Prices of detached houses plunge C$207,000 from a year ago as sales collapse.
After having ballooned for 18 years with barely a dip during the Financial Crisis, Toronto’s housing market, Canada’s largest, and among the most inflated in the world, is heading south with a vengeance, both in terms of sales volume and prices, particularly at the high end.
Home sales in the Greater Toronto Area (GTA) plunged 39.5% in March compared to a year ago, to 7,228 homes, according to the Toronto Real Estate Board (TREB), the local real estate lobbying group. This was spread across all types of homes, even the formerly red-hot condo sector:
- Detached houses -46.3%
- Semi-detached houses -30.6%
- Townhouses -34.2%
- Condos -32.7%.
While new listings of homes for sale fell 12.4% year-over-year, at 14,866, they’d surged 41% from the prior month, and added to the listings of homes already on the market. The total number of active listings – new listings plus the listings from prior months that hadn’t sold or been pulled without having sold – more than doubled year-over-year to 15,971 homes, and were up 20% from February.
At the current sales rate, total listings pencil out to a supply of 2.1 months. The average days-on-the-market before the home is sold or the listing is pulled without having sold doubled year-over-year to 20 days. Both data points show that the market is cooling from its red-hot phase, that potential sellers aren’t panicking just yet, and that potential buyers are taking their time and getting more reluctant, or losing their appetite altogether, with the fear of missing out (FOMO) having evaporated.
Sales volume has been plunging for months while listings of homes for sale have also surged for months. Prices follow volume, and prices have been backing off, but in February they actually fell on a year-over-year basis, the first since the Financial Crisis, and in March, they fell more steeply. This is what the report called a “change in market conditions.”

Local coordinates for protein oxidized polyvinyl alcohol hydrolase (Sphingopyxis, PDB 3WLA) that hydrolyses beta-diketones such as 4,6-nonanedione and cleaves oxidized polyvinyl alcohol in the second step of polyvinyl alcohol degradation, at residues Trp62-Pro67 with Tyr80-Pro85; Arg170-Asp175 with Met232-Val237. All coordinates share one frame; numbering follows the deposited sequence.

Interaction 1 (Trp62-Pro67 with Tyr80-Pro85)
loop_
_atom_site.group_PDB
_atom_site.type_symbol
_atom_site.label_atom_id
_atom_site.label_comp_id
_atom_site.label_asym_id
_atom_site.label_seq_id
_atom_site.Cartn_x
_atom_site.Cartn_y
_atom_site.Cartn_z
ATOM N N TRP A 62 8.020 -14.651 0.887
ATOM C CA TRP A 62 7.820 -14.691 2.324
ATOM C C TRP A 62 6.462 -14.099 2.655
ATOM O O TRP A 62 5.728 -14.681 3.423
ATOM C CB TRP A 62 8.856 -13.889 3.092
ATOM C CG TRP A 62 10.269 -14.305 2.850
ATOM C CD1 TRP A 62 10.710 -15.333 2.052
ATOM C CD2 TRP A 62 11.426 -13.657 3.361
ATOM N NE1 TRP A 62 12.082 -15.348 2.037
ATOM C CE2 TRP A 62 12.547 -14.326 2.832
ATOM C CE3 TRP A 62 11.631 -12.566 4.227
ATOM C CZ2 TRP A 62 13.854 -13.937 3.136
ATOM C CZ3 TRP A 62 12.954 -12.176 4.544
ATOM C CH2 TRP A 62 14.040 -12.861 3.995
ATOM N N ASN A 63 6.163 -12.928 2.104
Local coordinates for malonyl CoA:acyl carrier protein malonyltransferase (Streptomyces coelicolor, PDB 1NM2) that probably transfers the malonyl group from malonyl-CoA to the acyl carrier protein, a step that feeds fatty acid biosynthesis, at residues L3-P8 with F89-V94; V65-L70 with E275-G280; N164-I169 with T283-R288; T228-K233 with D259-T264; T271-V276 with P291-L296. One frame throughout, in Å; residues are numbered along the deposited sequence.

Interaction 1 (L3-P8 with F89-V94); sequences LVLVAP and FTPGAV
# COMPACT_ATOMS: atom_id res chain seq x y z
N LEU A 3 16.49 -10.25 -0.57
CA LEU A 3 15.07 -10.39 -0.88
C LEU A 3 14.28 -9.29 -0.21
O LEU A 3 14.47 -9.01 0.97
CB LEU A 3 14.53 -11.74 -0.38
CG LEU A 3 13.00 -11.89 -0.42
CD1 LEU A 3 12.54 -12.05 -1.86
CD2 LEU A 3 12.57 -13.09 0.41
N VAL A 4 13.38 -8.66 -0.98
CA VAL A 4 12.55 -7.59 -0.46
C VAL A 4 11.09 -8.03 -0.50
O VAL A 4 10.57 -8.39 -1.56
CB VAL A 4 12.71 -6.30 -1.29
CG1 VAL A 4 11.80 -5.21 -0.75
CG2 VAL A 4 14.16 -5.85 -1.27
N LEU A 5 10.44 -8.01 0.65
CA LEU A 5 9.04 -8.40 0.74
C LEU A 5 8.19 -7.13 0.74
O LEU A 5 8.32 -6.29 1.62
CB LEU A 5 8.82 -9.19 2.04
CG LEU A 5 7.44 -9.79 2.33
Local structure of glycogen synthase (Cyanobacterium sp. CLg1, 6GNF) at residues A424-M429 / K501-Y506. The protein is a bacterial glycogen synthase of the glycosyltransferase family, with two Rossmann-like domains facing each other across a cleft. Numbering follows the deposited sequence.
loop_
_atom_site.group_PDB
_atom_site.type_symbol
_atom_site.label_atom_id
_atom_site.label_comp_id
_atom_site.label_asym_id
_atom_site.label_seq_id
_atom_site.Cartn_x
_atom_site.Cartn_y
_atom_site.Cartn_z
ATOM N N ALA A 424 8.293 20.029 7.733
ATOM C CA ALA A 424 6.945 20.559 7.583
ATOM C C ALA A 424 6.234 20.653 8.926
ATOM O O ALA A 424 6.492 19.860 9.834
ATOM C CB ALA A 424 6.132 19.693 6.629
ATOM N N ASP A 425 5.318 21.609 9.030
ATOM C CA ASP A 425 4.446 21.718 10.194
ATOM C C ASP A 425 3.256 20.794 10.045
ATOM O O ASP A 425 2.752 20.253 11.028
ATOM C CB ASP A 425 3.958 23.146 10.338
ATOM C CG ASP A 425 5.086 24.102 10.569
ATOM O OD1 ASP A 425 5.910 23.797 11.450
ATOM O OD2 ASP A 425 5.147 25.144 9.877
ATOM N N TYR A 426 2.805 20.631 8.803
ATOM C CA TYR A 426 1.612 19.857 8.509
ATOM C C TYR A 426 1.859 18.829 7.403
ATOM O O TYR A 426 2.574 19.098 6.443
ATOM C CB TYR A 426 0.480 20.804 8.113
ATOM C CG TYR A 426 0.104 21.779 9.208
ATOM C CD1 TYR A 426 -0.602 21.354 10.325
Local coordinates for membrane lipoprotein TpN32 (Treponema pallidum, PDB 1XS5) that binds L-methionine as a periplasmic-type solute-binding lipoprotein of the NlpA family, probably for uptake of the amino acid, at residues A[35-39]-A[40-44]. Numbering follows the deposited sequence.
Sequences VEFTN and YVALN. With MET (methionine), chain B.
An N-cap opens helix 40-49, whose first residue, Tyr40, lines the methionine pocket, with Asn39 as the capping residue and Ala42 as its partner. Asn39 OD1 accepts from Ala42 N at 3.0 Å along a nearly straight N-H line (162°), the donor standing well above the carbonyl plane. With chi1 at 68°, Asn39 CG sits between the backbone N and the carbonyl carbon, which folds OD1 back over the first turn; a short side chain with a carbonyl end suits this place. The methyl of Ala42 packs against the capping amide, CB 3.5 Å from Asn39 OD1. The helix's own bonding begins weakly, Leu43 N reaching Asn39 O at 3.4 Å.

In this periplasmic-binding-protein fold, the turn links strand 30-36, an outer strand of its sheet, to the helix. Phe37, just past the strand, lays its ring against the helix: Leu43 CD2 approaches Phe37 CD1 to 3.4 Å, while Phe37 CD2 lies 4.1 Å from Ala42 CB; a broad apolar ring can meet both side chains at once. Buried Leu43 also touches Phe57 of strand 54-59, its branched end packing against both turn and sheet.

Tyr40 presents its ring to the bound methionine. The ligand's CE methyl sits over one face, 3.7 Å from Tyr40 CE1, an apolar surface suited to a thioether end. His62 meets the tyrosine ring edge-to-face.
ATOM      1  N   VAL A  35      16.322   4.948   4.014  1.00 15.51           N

The average price for the Greater Toronto Area (GTA) plunged 14.3% year-over-year to C$784,588. In other words, the average buyer in March a year ago is now about C$130,000 in the hole.
The average year-over-year price decline for the GTA split up this way:
- City of Toronto: -8.9% to C$817,642 or down C$80,000.
- Rest of the GTA without Toronto: -17.4% to C$763,674 or down C$160,000.
But different types of homes were affected differently, with the average price of the most expensive type of homes, detached houses, taking a massive 17.1% or C$207,000 year-over-year hit:
- Detached houses -17.1% to C$1,005,779.
- Semi-detached houses -8.8% to C$782,831
- Townhouses -9.5% to C$638,558
- Condos +6.1% to C$551,003
Condo prices are still gaining, though at a declining rate, as the plunge in sales volume is gradually catching up with pricing.
The average price was also impacted by the market freezing up at the high end: Sales volume of houses costing over C$2 million, according to the TREB, plunged by half year-over-year.
In addition to these average prices, the TREB offers its own proprietary “Home Price Index Composite Benchmark” (but it doesn’t disclose median prices). This index is fairly resistant to price declines, but it nevertheless fell 1.5% year-over-year for the GTA.
Real estate website Zolo.ca offers all kinds of housing data, including median prices. And the median price for all types of homes in the GTA in March dropped 12% year-over-year.
The TREB report tries to put the debacle of declining home prices into perspective:
Right now, when we are comparing home prices, we are comparing two starkly different periods of time: last year, when we had less than a month of inventory versus this year with inventory levels ranging between two and three months. It makes sense that we haven’t seen prices climb back to last year’s peak.
But there’s always hope that needs to be propagated to keep the bubble going somehow:
However, in the second half of the year, expect to see the annual rate of price growth improve compared to Q1, as sales increase relative to the below-average level of listings.”
Then there are the lobbying efforts. Policy makers and regulators at federal and provincial levels have been trying for the past year to cool the various local housing bubbles, particularly in the GTA and in Vancouver, which reached such proportions that they not only price out new generations of Canadian buyers but also put the financial system at risk.
But the TREB doesn’t care about that. It wants those efforts reversed and says that “often inadvisable policy ideas and negative measures” that have already been implemented, “such as land transfer taxes, vacancy taxes, speculation taxes and second home taxes should also be thoroughly debated by all candidates,” after they’d already been thoroughly debated and passed by the legislatures and regulators under intense pressure from nothing other than the stark reality and risks of an immense housing bubble.
And here is an update on the most splendid housing bubbles in the US, where some flat spots are disappearing and new ones are forming. Read… Update on the Most Splendid Housing Bubbles in the US
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